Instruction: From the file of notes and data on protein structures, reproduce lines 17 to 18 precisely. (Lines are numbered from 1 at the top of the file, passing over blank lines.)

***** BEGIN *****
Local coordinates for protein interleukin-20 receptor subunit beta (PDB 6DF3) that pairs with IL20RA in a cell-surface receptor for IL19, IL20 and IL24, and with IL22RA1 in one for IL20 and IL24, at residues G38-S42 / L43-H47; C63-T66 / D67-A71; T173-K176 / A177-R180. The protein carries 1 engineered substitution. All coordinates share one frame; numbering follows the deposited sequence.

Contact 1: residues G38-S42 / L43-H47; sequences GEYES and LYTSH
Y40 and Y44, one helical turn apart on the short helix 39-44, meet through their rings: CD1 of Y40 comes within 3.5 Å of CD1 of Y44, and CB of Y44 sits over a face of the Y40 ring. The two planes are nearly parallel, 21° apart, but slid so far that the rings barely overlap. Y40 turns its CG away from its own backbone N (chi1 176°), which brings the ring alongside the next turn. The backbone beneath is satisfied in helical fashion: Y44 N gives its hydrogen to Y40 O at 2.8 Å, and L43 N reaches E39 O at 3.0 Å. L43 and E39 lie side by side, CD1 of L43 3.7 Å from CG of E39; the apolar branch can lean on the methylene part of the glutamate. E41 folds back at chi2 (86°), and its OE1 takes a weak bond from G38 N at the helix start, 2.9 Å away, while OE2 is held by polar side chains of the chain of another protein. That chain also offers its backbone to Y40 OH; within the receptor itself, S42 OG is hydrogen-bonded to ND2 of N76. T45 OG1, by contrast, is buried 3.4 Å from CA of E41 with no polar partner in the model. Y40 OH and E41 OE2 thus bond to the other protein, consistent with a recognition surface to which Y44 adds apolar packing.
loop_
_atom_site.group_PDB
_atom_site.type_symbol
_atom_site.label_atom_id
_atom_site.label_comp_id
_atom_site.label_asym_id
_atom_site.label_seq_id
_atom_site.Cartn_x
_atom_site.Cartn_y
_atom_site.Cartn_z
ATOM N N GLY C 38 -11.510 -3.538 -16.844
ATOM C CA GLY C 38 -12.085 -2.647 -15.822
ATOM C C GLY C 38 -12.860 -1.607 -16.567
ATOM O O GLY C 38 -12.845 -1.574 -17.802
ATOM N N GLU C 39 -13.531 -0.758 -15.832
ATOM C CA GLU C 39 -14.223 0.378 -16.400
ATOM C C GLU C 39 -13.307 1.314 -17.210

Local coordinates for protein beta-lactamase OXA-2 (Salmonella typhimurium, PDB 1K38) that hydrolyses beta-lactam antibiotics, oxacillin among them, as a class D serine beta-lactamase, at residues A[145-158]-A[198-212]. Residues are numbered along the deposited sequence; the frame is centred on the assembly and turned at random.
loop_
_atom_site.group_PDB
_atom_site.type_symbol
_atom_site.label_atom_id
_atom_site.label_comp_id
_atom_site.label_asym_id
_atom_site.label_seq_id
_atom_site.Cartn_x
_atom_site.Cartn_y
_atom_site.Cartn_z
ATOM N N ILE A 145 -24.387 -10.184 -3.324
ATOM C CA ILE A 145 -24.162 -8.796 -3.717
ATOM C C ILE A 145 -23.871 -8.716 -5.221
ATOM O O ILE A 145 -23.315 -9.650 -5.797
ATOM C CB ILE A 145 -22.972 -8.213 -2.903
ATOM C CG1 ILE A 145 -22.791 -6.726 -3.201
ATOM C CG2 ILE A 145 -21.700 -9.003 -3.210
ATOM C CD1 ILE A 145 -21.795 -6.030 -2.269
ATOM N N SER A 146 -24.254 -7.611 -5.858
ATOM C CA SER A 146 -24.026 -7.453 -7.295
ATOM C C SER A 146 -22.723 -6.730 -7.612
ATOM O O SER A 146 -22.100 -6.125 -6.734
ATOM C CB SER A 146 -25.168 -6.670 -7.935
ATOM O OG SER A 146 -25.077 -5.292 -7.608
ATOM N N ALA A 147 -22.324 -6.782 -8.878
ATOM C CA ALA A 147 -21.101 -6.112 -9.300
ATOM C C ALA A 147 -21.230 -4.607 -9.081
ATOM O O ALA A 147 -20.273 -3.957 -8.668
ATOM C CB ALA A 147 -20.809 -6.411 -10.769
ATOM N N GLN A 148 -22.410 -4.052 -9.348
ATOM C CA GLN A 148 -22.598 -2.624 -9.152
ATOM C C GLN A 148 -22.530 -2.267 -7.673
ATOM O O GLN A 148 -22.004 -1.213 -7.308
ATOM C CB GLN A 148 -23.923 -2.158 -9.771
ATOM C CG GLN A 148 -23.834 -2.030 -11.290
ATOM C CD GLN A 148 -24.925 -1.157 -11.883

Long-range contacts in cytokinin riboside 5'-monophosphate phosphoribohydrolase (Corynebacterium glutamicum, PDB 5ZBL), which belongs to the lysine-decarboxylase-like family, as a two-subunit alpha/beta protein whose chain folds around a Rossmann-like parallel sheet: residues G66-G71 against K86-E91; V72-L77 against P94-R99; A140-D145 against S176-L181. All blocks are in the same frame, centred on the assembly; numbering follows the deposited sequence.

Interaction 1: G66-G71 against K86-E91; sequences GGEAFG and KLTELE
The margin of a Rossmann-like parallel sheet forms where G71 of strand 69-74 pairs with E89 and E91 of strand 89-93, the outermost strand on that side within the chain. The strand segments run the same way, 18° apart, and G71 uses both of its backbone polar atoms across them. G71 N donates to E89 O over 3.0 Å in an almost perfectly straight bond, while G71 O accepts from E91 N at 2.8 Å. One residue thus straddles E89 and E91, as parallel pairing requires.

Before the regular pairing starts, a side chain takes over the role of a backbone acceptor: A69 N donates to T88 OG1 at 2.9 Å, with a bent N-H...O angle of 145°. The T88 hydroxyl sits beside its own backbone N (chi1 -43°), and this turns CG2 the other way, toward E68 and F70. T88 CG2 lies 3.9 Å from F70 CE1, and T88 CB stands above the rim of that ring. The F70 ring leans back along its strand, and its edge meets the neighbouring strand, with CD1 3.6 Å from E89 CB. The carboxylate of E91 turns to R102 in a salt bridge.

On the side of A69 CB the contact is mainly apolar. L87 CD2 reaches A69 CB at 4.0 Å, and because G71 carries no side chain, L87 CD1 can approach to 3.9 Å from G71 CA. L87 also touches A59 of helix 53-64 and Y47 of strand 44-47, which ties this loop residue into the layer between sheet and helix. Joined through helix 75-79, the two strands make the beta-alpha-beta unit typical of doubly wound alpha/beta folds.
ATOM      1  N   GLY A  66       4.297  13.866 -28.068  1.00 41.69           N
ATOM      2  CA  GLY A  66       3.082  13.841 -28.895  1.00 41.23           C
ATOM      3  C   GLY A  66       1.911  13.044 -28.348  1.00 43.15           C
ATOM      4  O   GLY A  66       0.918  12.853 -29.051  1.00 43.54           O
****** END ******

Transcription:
ATOM O O GLY C 38 -12.845 -1.574 -17.802
ATOM N N GLU C 39 -13.531 -0.758 -15.832